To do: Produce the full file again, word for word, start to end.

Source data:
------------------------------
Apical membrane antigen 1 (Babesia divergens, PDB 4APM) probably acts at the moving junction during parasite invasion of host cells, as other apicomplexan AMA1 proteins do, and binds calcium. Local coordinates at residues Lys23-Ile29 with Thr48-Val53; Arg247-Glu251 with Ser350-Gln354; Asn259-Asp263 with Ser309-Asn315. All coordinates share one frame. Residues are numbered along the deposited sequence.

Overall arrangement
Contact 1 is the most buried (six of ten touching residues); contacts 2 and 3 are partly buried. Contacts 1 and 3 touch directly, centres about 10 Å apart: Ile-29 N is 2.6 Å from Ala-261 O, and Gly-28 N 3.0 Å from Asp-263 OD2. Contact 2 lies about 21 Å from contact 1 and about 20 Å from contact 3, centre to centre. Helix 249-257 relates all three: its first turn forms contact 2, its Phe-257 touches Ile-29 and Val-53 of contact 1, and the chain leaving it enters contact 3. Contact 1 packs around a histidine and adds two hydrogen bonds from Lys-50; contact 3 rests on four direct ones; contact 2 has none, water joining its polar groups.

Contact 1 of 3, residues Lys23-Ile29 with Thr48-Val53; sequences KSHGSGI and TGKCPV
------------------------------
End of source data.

Apical membrane antigen 1 (Babesia divergens, PDB 4APM) probably acts at the moving junction during parasite invasion of host cells, as other apicomplexan AMA1 proteins do, and binds calcium. Local coordinates at residues Lys23-Ile29 with Thr48-Val53; Arg247-Glu251 with Ser350-Gln354; Asn259-Asp263 with Ser309-Asn315. All coordinates share one frame. Residues are numbered along the deposited sequence.

Overall arrangement
Contact 1 is the most buried (six of ten touching residues); contacts 2 and 3 are partly buried. Contacts 1 and 3 touch directly, centres about 10 Å apart: Ile-29 N is 2.6 Å from Ala-261 O, and Gly-28 N 3.0 Å from Asp-263 OD2. Contact 2 lies about 21 Å from contact 1 and about 20 Å from contact 3, centre to centre. Helix 249-257 relates all three: its first turn forms contact 2, its Phe-257 touches Ile-29 and Val-53 of contact 1, and the chain leaving it enters contact 3. Contact 1 packs around a histidine and adds two hydrogen bonds from Lys-50; contact 3 rests on four direct ones; contact 2 has none, water joining its polar groups.

Contact 1 of 3, residues Lys23-Ile29 with Thr48-Val53; sequences KSHGSGI and TGKCPV